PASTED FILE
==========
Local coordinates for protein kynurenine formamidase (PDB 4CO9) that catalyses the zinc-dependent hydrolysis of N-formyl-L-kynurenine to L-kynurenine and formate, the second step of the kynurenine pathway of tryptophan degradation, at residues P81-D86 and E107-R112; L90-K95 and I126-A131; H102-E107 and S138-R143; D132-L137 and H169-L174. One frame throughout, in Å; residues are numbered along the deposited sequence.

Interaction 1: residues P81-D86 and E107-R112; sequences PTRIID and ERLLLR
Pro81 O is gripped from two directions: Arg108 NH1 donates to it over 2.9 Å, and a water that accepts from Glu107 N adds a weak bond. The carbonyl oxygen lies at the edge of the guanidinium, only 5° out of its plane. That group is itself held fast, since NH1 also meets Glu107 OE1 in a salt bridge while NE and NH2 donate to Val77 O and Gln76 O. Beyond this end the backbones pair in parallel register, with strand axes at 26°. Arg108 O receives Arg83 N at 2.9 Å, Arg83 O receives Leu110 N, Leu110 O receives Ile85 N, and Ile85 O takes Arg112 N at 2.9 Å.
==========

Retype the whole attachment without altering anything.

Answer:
Local coordinates for protein kynurenine formamidase (PDB 4CO9) that catalyses the zinc-dependent hydrolysis of N-formyl-L-kynurenine to L-kynurenine and formate, the second step of the kynurenine pathway of tryptophan degradation, at residues P81-D86 and E107-R112; L90-K95 and I126-A131; H102-E107 and S138-R143; D132-L137 and H169-L174. One frame throughout, in Å; residues are numbered along the deposited sequence.

Interaction 1: residues P81-D86 and E107-R112; sequences PTRIID and ERLLLR
Pro81 O is gripped from two directions: Arg108 NH1 donates to it over 2.9 Å, and a water that accepts from Glu107 N adds a weak bond. The carbonyl oxygen lies at the edge of the guanidinium, only 5° out of its plane. That group is itself held fast, since NH1 also meets Glu107 OE1 in a salt bridge while NE and NH2 donate to Val77 O and Gln76 O. Beyond this end the backbones pair in parallel register, with strand axes at 26°. Arg108 O receives Arg83 N at 2.9 Å, Arg83 O receives Leu110 N, Leu110 O receives Ile85 N, and Ile85 O takes Arg112 N at 2.9 Å.